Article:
Spring Cleaning – all housewives used to do it – not the cleaning lady or the contracted cleaning firm but moms – and my Mom was no exception. And by God, when Mom cleaned house, she really cleaned house.
Once while my dad was at work, she sold his Kimball electric organ without his permission – permission?!? Hell, without his knowledge! To his dying day, he never did get over it.
And when I graduated from college in 1974, I entered a bedroom, void of furniture. Apparently, Mom found it necessary to sell the whole outfit. Maybe it was a hint to leave the nest, or maybe Mom just was in one of her spring house-cleaning modes. Whatever the reason, I slept on the couch in the rec room that entire summer until I found employment in the fall.
Yep, Mom was a house cleaner – got rid of anything she felt wasn’t being used. Funny thing though, we never noticed HER items disappearing.
“Don’t worry,” mom said. “I went through your drawers and kept everything you would have wanted,” she reassured me. I wished that was true. Because in the box with my mementos, my baseball card collection was not to be found.
It was not a large collection. About 3 inches thick, it was bound with an old rubber band and it grew ever so slowly in my drawer since I was about six years old. The card on top and the most notable part of that collection was non-other than a Roberto Clemente rookie card. At least a handful of other friends have told me a similar story about a valuable card that vanished, but I have some doubts as to their authenticity – but this story is as much reality as I am. A ROBERTO CLEMENTE ROOKIE CARD!
Mom had done it again. This time though, she combined her passion of spring house cleaning with a newly discovered interest, garage sales. And as if to make a peace offering, she handed me a jar containing my share of the proceeds from that first garage sale. I admit – I was momentarily pacified. But, only momentarily! In that jar were a couple of bucks and some loose change. My face told the story.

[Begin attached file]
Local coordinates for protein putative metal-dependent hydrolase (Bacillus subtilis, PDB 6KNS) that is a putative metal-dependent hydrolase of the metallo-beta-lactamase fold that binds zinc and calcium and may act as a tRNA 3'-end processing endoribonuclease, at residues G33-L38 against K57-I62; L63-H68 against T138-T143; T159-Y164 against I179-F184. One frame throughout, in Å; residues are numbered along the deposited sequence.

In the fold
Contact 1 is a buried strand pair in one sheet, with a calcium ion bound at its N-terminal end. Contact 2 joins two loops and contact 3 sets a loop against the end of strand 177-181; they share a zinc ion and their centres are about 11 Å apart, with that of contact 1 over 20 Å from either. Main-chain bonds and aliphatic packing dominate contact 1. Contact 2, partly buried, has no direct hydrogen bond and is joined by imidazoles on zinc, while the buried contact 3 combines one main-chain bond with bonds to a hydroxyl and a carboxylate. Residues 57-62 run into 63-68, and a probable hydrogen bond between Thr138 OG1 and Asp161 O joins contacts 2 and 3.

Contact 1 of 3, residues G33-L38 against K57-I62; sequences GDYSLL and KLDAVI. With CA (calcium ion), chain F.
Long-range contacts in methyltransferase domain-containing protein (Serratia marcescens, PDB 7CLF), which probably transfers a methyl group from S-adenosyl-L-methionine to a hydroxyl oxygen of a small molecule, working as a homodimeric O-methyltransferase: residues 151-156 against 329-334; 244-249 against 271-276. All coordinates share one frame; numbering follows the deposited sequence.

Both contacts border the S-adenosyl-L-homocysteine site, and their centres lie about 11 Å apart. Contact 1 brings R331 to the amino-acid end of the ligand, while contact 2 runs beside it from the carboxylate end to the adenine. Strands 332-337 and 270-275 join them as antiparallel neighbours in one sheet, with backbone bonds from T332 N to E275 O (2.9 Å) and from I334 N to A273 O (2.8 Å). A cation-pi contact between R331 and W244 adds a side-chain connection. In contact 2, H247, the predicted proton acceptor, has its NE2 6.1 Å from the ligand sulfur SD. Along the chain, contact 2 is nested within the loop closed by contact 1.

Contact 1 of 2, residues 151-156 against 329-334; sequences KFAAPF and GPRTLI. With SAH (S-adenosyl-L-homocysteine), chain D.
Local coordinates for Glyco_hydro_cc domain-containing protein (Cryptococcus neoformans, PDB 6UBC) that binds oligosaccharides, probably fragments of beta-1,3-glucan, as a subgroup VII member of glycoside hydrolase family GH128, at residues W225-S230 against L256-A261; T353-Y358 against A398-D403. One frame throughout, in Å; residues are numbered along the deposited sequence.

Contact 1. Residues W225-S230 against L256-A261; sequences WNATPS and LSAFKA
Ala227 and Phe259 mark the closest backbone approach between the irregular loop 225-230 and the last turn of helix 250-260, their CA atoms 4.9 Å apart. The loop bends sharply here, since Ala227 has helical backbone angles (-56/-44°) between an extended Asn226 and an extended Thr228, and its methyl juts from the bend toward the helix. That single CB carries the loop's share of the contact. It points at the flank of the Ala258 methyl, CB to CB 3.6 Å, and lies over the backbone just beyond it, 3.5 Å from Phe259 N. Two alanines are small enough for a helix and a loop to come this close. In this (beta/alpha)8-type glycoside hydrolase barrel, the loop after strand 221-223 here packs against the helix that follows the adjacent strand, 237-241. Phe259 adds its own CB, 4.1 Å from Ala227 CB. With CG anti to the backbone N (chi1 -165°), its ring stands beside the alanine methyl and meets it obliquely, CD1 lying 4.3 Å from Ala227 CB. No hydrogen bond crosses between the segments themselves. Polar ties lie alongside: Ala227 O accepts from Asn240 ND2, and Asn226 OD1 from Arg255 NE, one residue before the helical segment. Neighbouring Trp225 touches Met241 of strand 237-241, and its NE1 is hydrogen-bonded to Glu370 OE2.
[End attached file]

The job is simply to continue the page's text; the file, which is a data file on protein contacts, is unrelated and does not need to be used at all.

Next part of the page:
“What’s wrong?” mom asked. “Where’s the money from the card collection?” I snapped. “It’s in there,” she said. To get the items to move in that first sale, it was apparent Mom didn’t want to ask too much for them. “I priced that stack of cards at a quarter,” Mom said cheerfully. “And the first customer that stopped bought them.”
You see, before there were moms that knew the value of baseball cards, there were moms that cleaned house. Before there were garage sales, there were attics and drawers filled with keepsakes. And before there were kids who returned home from college with intentions of staying on a while, there was a graduate who came home to his house and found no bedroom furniture, no organ music and NO CLEMENTE ROOKIE CARD.